NIS Gazprom Neft Forced Void Provisions against Employees

01
Dec 2016

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The inconsistent practice of courts in Republic of Serbia, which had toleration of violation of labour rights by NIS Gazprom Neft AD NOVI SAD (hereinafter: NIS) as a consequence, finally came to an end!

Courts in Republic of Serbia finally took unified stand that the norm in which an employee abdicates form all of its future demands from NIS company is contrary to the the Constitution of Republic of Serbia and State’s other obligatory norms.

In 2010, 2011,2012 and 2013 the Agreement for termination of working relation between NIS and its employees that wanted to leave the company included the norm that presented the employee’s statement that it won’t seek for any future, due or potential demands from the employer. Numerous of these agreements were signed, especially after the employer released the decision that termination of working relation in the company will no longer be possible by the favorable conditions form Social program of the company, neglecting the fact that Social program was a part of privatization documents and integral part of sales-purchase contract with NIS and that if the party disrespected norms of Social program, the contract could be terminated.

Although, the Agreement constituted certain rights for the employee, for example severance pay, however the limiting norm concealed other rights from working relation that employees have and which they can not abdicate from, such as share in companies profit and other bonuses.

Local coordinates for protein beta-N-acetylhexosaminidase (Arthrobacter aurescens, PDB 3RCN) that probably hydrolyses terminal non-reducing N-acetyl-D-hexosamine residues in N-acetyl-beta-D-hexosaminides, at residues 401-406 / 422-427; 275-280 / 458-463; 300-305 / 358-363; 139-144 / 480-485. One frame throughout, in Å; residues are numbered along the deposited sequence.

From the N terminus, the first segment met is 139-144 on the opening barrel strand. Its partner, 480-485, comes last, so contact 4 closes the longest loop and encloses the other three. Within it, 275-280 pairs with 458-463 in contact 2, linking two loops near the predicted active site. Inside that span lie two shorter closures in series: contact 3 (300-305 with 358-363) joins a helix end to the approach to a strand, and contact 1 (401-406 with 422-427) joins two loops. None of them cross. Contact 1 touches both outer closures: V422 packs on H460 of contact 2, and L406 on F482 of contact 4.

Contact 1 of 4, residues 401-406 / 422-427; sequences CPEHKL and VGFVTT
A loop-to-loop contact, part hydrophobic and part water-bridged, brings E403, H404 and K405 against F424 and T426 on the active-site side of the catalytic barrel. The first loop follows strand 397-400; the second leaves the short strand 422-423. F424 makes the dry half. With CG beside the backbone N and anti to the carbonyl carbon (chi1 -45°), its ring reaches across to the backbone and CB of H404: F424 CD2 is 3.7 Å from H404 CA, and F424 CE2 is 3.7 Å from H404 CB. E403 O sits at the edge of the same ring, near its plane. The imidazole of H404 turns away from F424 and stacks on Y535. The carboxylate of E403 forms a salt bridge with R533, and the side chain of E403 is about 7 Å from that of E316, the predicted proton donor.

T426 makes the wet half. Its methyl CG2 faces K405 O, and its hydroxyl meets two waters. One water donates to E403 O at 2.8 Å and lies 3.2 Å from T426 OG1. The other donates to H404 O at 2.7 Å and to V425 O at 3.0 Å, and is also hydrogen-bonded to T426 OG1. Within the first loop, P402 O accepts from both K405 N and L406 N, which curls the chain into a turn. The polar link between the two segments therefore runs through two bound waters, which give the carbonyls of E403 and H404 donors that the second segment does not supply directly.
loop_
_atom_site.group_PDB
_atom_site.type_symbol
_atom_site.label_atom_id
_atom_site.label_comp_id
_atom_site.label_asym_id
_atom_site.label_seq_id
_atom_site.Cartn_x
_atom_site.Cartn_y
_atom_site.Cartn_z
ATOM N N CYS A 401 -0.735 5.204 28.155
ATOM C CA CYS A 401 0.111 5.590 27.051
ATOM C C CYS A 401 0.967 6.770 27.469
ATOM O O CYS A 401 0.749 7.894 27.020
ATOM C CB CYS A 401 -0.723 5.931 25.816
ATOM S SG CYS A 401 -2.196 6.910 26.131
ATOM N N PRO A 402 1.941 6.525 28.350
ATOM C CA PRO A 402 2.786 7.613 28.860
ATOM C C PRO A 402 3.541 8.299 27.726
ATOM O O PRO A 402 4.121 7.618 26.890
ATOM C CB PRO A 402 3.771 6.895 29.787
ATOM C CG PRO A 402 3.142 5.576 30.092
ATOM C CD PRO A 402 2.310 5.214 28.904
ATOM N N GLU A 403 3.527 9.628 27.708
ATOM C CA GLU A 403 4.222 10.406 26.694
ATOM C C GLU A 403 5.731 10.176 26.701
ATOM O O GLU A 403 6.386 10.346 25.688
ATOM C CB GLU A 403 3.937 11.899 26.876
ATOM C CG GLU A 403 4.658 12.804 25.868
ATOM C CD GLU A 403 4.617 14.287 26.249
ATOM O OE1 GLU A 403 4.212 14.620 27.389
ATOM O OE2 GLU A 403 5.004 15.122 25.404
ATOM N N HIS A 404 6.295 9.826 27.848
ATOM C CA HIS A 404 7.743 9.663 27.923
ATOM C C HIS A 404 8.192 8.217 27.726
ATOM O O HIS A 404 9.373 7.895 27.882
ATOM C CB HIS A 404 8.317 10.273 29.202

Therefore, the other problem was that before determining nullity of the limiting norm, former employees, who singed this Agreement could not seek for the rest of their rights before court because the norm with which they abdicate those rights was in force. That is also one of the reasons why these court decisions and its unified standing is of major importance, since only after determining nullity of disputable norm former employees whose rights to  were harmed can seek for just remuneration for their work.

Coming to this stage in process, however, was not as simple as it seems, considering the clarity of imperative norms in question. Therefore, in order to finally succeed in its claim, a party had to constantly insist before the court that claiming that the norm is void can not be mistaken with claiming for rescission of that norm, so that conditions for these two completely different institutes also differ.

Finally, courts in Novi Sad, Nis, Belgrade and other territorial jurisdictions in Serbia confirmed in their judgements that this limiting norm is in fact contrary to imperative norms, precisely contrary to Article 60 of Constitution and Article 104,105 and 106 of Labor Law.

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